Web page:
Education,

We Must Stop Promoting Conference Fast-Track, Artificial, Butt-In-Seat, Surface Learning

How are your conference attendees learning?
 
Yes, of course we should ask, “What are they learning?” More importantly, we need to ask, “How are they learning?”
 
We’ve got to confront the ineffectiveness of our conference education approaches! We must begin to offer effective alternatives to the traditional “sit and get” lecture.

LEGO Serious Play

We experienced at The FRESH Conference how LEGO can be a great and engaging tool to facilitate the learning. And LEGO® Serious Play® programs are being used by companies worldwide that are looking for innovative ways to increase the commitment, confidence and insight of their executives, managers and employees.

Unlearning Our Old Patterns Of Conference Education To Relearn ...

It’s past time for conference organizers to learn about learning! Our conference success depends upon it.

We’ve got to stop saying that it is someone else’s job to manage the content, programming and the attendee experience of the conference. That all we do is work on the logistics of the conference.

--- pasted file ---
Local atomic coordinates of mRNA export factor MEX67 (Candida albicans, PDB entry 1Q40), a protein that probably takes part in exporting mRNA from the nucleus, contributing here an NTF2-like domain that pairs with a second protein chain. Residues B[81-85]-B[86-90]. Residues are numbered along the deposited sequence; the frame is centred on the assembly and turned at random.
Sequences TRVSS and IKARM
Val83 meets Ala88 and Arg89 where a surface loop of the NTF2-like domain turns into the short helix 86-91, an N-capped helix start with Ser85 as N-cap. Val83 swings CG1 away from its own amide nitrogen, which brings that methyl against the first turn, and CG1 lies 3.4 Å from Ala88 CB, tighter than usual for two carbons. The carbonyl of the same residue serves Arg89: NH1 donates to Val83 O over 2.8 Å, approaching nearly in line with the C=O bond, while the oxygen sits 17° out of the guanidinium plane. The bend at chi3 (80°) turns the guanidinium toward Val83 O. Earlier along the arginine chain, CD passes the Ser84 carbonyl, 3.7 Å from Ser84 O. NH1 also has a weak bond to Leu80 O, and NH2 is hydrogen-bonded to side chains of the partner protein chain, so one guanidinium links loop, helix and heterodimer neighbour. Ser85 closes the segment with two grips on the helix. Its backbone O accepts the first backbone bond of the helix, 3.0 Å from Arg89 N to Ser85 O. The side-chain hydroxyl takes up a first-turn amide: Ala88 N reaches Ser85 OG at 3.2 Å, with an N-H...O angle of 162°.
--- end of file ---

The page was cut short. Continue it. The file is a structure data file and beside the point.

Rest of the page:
Is Your Conference Fostering Conscious Cognitive Misers?

Are you creating intellectually lazy conference participants?  Your conference programming may harbor bias toward minimizing cognitive efforts. In other words, your conference sessions and speakers may actual curtail participants’ thinking. Your conference could be creating happy fools. These happy fools blindly respond to their own problems by erroneously using your conference takeaways as accurate solutions. They avoid thinking, reflecting, and adapting those takeaways. Then when your conference takeaways don’t work, they blame your event.

Seeing is not remembering, it turns out

People may have to 'turn on' their memories in order to remember even the simplest details of an experience, according to psychologists. This finding, which has been named 'attribute amnesia,' indicates that memory is far more selective than previously thought. "It is commonly believed that you will remember specific details about the things you're attending to, but our experiments show that this is not necessarily true," said Brad Wyble, assistant professor of psychology.

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